Senate Democrats Reject All Republican Amendments But 3 Before Passing Relief Bill in Partisan Vote

Senate Democrats Reject All Republican Amendments But 3
Before Passing Relief Bill in Partisan Vote 1

Democrats rejected all but three Republican amendments to the $1.9 trillion relief bill, which cleared the Senate in a partisan vote Saturday.

One Republican amendment to be adopted as part of the marathon vote-a-rama session that lasted more than 24 hours was amendment #1092 on reducing the unemployment insurance plus-up from $400 to $300, introduced by Sen. Rob Portman (R-Ohio).

Portman’s amendment, which provided the extra jobless benefit until July 18, was short-lived, however. About an hour later, Democrats passed their own related amendment, which overrode Portman’s by extending the plus-up through September 6.

Sen. Joe Manchin (D-W.Va.) voted with all 49 Republican senators present to approve Portman’s amendment, although he later voted with his Democrat colleagues on the superseding amendment that additionally made the first $10,200 in unemployment benefits tax free for some households.

Joe Manchin

Democratic Sen. Joe Manchin speaks to a reporter outside the Senate Chamber in Washington, on Feb. 13, 2021. (Greg Nash/Pool/AFP via Getty Images)

Another Republican measure to pass was amendment #1342, introduced by Sen. Jerry Moran (R-Kansas), which provides an effective date for the modification of revenue requirements for educational institutions—an uncontroversial technical proposal that passed by voice vote.

The third GOP proposal to pass was amendment #1233, introduced by Sen. Lisa Murkowski (R-Alaska), which activates $800 million of the Elementary and Secondary School Emergency Relief Fund to help homeless youth and children amid the pandemic.

All other Republican amendments failed.

One of those to be voted down was Sen. Tim Scott’s (R-S.C.) proposed amendment #1030 that revived his effort for transparency and investigations into COVID-19 nursing home deaths.

Another to fail was amendment #1026, proposed by Sen. Marco Rubio (R-Fla.), which sought to ensure schools were open at least half the time for half the students in order to be eligible for funding.

Also voted down was amendment #1369 from Sen. Lindsey Graham (R-S.C.), which sought to modify a state-and-local funding formula that he said was too generous to blue states.

Epoch Times Photo

Epoch Times Photo

Sen. Lindsey Graham (R-S.C.) speaks to media at the Capitol in Washington on Jan. 7, 2021. (Charlotte Cuthbertson/The Epoch Times)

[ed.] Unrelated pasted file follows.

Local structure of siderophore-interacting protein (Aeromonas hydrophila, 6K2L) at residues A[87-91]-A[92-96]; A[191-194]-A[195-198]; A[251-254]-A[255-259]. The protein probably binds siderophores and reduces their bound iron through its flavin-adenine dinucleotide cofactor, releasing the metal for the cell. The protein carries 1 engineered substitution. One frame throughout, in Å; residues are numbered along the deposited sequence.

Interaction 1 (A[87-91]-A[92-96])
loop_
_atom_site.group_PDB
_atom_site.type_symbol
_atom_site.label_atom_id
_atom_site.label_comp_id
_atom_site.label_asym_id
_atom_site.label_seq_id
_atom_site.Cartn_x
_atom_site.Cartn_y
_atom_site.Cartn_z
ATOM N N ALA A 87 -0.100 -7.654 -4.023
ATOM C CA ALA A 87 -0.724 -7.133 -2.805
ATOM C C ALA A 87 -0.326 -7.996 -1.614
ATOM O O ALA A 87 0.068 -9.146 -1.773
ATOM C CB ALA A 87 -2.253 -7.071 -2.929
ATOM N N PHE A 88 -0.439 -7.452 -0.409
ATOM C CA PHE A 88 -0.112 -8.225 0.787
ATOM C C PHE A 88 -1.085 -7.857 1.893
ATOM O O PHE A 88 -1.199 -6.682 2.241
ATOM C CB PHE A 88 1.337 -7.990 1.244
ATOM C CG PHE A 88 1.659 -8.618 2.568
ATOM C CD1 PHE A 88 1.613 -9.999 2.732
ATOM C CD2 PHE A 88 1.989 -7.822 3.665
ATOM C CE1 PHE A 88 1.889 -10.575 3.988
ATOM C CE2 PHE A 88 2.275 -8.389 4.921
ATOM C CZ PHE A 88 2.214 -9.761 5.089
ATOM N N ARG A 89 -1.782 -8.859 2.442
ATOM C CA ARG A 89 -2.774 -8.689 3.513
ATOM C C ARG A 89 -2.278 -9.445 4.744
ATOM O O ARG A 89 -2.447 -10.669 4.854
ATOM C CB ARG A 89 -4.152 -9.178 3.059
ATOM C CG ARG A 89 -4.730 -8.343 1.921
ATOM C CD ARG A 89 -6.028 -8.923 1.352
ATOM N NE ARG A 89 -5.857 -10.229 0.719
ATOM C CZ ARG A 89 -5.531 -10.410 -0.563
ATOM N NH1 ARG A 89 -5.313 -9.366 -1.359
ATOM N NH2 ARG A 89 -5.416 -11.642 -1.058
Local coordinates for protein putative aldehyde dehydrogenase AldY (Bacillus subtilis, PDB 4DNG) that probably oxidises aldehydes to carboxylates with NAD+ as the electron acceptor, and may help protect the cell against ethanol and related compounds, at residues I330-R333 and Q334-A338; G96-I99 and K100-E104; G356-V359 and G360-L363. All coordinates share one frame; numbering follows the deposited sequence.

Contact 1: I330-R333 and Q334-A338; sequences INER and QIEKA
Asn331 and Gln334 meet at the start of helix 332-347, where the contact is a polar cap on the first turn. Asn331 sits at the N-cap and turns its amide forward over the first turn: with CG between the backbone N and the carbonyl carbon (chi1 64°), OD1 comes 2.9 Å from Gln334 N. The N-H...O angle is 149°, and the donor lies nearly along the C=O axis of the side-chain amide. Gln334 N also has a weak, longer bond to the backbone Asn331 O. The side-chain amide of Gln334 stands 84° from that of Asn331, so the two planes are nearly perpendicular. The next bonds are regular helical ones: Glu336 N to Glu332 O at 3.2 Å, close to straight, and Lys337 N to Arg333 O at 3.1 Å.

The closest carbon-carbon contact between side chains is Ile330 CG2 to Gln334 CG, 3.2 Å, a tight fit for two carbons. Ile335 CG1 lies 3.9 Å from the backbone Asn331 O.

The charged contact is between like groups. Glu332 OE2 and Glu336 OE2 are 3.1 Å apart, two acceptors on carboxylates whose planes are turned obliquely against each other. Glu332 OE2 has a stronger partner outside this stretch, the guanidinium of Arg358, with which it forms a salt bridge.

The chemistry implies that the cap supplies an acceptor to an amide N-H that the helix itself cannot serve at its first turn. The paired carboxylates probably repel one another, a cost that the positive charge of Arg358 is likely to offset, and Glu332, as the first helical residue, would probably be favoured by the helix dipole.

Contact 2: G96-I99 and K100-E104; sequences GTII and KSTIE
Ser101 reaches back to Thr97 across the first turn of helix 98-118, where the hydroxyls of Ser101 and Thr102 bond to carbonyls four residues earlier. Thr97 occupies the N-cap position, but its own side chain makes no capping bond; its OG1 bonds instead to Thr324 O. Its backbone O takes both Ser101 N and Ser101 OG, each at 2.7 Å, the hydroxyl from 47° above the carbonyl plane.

The bill contains some $350 billion in state and local funding, a longtime Republican bugbear. The Senate version of the bill features a compromise stipulation compared to the House version, that the money can only cover costs incurred by the end of 2024. It also prohibits states from using the money to offset tax cuts and stipulates that it cannot be used to shore up pension funds.

Other failed Republican amendments include a revival of the canceled Keystone XL pipeline to help COVID-impacted communities, emergency assistance to non-public schools,

In a Friday press conference, Graham, Minority Whip John Thune (R-S.D.) and several other Senate Republicans denounced what they said was a partisan process around passing the relief bill, calling President Joe Biden’s previous calls for unity “hollow,” and denouncing the American Rescue Plan as “bloated, wasteful, and partisan.”

“They’ve chosen a partisan path. And the reason we’re not doing it together now is they don’t want to do it together. They’ve got a wish list that’s unrelated to COVID that none of us are going to buy into,” Graham said.

“They see this as an opportunity to appropriate money for their liberal wish list using COVID as the reason,” he added.

The Senate ultimately approved the $1.9 trillion stimulus package Saturday, with all 50 Democrats voting for and all present Republicans voting against.

The bill, also known as the American Rescue Plan or H.R. 1319, was passed by the House on Feb. 27 by a vote of 219–212, with all Republicans and two Democrats voting against it.

The bill will be returned to the House for reconciliation, which is expected to happen early next week.

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